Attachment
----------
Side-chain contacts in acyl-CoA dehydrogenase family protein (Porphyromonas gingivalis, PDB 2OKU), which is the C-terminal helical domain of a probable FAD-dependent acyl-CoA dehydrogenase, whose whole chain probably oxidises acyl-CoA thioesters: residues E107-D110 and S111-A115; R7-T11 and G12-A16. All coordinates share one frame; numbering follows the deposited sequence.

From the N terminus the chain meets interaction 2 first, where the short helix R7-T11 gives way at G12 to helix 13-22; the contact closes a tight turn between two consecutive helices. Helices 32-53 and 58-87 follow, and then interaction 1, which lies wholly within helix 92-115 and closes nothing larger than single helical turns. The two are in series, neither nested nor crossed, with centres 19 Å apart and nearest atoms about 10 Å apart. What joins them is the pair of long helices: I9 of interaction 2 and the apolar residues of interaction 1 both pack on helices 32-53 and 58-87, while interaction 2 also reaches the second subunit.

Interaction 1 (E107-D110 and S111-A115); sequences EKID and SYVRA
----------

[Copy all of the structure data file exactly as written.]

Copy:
Side-chain contacts in acyl-CoA dehydrogenase family protein (Porphyromonas gingivalis, PDB 2OKU), which is the C-terminal helical domain of a probable FAD-dependent acyl-CoA dehydrogenase, whose whole chain probably oxidises acyl-CoA thioesters: residues E107-D110 and S111-A115; R7-T11 and G12-A16. All coordinates share one frame; numbering follows the deposited sequence.

From the N terminus the chain meets interaction 2 first, where the short helix R7-T11 gives way at G12 to helix 13-22; the contact closes a tight turn between two consecutive helices. Helices 32-53 and 58-87 follow, and then interaction 1, which lies wholly within helix 92-115 and closes nothing larger than single helical turns. The two are in series, neither nested nor crossed, with centres 19 Å apart and nearest atoms about 10 Å apart. What joins them is the pair of long helices: I9 of interaction 2 and the apolar residues of interaction 1 both pack on helices 32-53 and 58-87, while interaction 2 also reaches the second subunit.

Interaction 1 (E107-D110 and S111-A115); sequences EKID and SYVRA